Finding a ruffed grouse in the woods.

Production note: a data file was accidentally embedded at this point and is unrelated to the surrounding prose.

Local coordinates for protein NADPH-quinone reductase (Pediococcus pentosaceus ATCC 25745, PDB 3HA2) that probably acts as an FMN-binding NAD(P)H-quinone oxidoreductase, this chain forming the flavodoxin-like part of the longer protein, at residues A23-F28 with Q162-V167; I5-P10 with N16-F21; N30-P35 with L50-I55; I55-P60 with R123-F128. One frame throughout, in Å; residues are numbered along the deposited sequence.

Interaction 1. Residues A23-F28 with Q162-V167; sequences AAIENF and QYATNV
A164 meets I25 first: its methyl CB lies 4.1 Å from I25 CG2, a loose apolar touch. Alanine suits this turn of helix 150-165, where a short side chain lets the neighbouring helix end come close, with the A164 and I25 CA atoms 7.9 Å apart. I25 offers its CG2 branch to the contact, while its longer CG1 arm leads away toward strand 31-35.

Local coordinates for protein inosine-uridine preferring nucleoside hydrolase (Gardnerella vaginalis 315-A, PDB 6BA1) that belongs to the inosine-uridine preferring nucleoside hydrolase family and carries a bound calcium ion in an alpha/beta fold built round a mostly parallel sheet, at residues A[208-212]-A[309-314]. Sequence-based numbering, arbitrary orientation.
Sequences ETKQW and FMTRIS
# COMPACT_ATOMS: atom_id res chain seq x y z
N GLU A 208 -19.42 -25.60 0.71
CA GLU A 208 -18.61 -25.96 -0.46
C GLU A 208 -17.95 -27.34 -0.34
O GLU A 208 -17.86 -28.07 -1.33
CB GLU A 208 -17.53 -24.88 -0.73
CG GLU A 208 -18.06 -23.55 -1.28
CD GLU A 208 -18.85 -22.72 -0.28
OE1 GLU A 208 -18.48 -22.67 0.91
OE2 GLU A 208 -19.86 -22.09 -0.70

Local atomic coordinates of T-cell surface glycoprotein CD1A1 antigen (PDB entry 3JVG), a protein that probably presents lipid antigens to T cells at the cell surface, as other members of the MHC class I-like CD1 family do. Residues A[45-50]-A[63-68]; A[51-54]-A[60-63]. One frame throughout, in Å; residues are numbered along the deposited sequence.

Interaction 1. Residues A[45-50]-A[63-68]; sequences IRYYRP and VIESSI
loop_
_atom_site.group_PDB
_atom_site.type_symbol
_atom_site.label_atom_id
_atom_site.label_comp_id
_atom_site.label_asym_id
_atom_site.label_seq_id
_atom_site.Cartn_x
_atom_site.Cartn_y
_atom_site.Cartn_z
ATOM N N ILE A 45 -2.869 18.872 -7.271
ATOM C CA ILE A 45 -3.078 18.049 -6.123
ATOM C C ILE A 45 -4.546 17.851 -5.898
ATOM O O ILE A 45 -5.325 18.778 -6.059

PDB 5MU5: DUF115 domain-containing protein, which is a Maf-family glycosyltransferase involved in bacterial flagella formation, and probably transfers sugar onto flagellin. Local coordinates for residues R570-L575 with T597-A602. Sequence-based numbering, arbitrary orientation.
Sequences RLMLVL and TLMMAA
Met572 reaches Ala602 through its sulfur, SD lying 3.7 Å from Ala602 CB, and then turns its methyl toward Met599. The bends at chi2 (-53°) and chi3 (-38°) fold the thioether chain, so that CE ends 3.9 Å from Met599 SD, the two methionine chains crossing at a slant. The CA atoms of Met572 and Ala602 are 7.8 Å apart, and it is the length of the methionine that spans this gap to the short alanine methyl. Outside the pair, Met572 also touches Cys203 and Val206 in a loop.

A few weeks ago while I walking in the woods, I spotted a female ruffed grouse perching high up in a birch tree. This was quite an exciting visual treat. Before moving to Maine, I had never seen this species of bird before. Since seeing my first ruffed grouse, it sure seems like we have quite an abundance of these beautiful birds in our neck of the woods. I am simply fascinated by these birds and I enjoy every encounter I have with one them. I can still remember the day I saw my first ruffed grouse. It was a female and she was perched in a few of the younger trees located far in the backyard. It was early spring and there was still a good amount of snow on the ground. During the summer I had the chance to see her with her chicks out in the tall grasses of the backyard. The following year, there was a female that would often stay close to the house and unfortunately, she had flown into one of the fences. I remember the exact date, because it was Cinco de Mayo. We had found her lying on the ground and discovered she had just died. Her body was still warm. I believe she had broken her neck when she hit the fence. I scooped her up and we buried her along with our other wildlife casualties. We have set aside an area on the side of the property to serve as a cemetery for the wildlife that have lost their lives. I have since applied WindowAlert hummingbird decals on all of the windows that pose a threat to our bird visitors. We have also installed a privacy screen on the fence to prevent further accidents. I feel awful when these types of wildlife accidents occur and we try to prevent them where possible. I would now like to share some information about the ruffed grouse.